A's leave Phoenix suddenly reeling

A's leave Phoenix suddenly reeling

A's leave Phoenix suddenly reeling
PHOENIX -- This isn't what the A's envisioned.

A three-game sweep at the hands of the D-backs was not supposed to follow a big series win over the Rangers that saw Oakland score a combined 18 runs and take three of four from baseball's powerhouse.

Yet, another loss at Chase Field on Sunday, a 4-3 decision, led to just that, as the A's dropped to a season-high nine games under .500.

"Not a good series," Bob Melvin said. "That was a bad series. Whenever we get swept, it's a bad series."

The A's skipper, visibly disappointed, didn't offer much else. His team's play, it seemed, said enough, particularly in a poorly executed first inning.

Arizona was quick to the board against lefty Travis Blackley, tallying three runs in the frame. All could have been avoided, though, if not for an error committed by shortstop Cliff Pennington.

With one out and the bases loaded for Jason Kubel, Blackley induced a ground ball from the outfielder that second baseman Jemile Weeks fielded cleanly at second base. With a double play in mind, Weeks made a throw that Pennington missed completely, allowing a run to score and keeping the inning alive.

  • 142 wins
  • 110 wins

Aaron Hill's ensuing RBI base hit brought in two runs, and the D-backs never gave back their lead, ultimately adding on in the fifth via a run-scoring single off the bat of Kubel.

"I just missed it," Pennington said. "A double play gets you out of the inning."

"It just sailed on him a little bit, but he knows, either way, he's gotta catch it," Melvin said.

The miscue followed an uninspiring start at the plate, where the A's stranded runners at the corners with no outs in the top half of the inning after going 3-for-14 with runners in scoring position on Saturday, before retiring in order against D-backs southpaw Joe Saunders in the next two frames.

Back-to-back doubles from Jonny Gomes and Brandon Inge in the fourth resulted in a two-run rally, but that's all the A's could manage until the seventh, when Seth Smith's pinch-hit RBI single off righty reliever Bryan Shaw cut Arizona's lead to one.

"It's tough, but we were in all of the games," Smith said. "It's frustrating but nothing to be alarmed about."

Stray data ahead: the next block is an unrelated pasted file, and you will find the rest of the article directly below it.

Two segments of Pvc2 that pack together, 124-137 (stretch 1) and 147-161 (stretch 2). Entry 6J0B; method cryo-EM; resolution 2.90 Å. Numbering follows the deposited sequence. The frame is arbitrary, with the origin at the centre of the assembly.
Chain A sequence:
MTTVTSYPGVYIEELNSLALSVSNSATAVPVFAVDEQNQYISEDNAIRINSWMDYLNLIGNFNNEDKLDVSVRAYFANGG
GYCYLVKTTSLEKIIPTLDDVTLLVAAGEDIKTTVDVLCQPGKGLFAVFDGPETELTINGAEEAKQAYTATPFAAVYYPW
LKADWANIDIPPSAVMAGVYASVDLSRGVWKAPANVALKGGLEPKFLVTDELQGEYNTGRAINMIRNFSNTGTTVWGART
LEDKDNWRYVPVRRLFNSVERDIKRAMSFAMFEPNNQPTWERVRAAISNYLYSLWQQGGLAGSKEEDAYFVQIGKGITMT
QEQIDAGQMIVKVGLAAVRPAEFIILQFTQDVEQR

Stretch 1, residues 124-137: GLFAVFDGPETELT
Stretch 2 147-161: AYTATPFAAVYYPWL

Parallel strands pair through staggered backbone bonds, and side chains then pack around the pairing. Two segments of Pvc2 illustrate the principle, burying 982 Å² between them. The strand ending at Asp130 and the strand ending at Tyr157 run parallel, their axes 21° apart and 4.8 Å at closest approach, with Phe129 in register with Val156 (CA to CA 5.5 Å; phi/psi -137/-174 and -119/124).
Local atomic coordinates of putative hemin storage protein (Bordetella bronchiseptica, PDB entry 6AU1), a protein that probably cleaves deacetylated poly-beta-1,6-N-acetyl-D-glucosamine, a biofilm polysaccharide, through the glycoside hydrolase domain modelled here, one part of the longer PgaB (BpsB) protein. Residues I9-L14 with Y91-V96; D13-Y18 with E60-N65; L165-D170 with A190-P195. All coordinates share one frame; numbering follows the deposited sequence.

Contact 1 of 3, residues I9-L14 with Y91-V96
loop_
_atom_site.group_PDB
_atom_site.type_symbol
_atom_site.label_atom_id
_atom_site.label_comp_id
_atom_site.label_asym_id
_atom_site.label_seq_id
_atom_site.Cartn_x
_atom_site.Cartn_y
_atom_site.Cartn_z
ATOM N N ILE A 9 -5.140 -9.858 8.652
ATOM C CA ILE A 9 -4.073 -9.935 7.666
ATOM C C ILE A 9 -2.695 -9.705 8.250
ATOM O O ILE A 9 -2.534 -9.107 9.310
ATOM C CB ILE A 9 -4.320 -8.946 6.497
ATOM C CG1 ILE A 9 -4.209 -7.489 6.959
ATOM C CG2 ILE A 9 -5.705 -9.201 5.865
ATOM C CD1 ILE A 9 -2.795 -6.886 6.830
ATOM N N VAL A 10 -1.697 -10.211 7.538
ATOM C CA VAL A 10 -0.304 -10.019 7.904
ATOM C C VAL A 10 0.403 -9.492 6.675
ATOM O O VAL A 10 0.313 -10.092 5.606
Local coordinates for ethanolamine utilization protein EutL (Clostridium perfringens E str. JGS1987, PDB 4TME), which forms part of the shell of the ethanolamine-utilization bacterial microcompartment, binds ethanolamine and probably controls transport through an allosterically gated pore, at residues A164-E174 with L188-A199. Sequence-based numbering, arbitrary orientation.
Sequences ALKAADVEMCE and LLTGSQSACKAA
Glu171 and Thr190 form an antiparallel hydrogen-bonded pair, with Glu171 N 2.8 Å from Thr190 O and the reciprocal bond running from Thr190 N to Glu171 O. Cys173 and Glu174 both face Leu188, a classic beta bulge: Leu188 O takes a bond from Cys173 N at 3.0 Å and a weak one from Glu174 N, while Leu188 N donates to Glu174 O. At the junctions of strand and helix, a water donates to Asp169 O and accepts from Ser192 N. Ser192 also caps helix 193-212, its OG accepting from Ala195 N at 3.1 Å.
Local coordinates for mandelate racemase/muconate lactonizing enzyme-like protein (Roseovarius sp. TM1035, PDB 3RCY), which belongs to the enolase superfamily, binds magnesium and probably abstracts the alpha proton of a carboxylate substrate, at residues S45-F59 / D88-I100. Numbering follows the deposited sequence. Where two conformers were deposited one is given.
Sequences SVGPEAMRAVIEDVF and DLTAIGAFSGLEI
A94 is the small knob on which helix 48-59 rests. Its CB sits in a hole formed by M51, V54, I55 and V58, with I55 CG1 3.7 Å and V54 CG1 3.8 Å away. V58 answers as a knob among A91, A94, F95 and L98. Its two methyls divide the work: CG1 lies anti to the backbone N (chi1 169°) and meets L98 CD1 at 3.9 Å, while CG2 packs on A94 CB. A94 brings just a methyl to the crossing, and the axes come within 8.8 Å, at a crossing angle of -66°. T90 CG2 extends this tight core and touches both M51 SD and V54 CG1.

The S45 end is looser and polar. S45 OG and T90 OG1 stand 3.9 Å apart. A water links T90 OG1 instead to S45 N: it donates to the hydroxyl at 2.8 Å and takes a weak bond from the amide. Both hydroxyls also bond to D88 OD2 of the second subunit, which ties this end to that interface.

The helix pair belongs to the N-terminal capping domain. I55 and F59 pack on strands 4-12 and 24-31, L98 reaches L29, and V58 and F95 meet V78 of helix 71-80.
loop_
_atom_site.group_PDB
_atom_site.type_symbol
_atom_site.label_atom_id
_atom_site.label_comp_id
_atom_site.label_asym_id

"I knew it was going to be tough to come across runs, they are a scrappy team," Saunders said. "Their numbers aren't the respect they get. Can't take them for granted."

Saunders, who surrendered two runs (one earned) in six innings, improved to 13-4 with a 3.34 ERA in 19 career starts against the A's, who got just 4 2/3 innings out of Blackley. The lefty was tagged for three earned runs on six hits with three walks and two strikeouts, before handing the ball over to a dominant pair of arms.

The Oakland relief duo of Evan Scribner -- making his A's debut -- and Sean Doolittle combined for seven strikeouts in 3 1/3 perfect innings, while giving their club a chance at a comeback that was never fulfilled. In four innings with Oakland, Doolittle has seven strikeouts.

"They were terrific," Melvin acknowledged. "They kept us in there, as we scored some runs, and we had a chance to battle back but we didn't.

"We have to be tougher than that. You don't just throw your hat in after a bad first inning. You're not going to win many games."

The A's are now 1-5 in Interleague Play, as they look forward to Monday's off-day before resuming action against the Senior Circuit in Colorado, where they're set to engage in a three-game set with the Rockies.

Jane Lee is a reporter for MLB.com. Read her blog, Major Lee-ague, and follow her on Twitter @JaneMLB. This story was not subject to the approval of Major League Baseball or its clubs.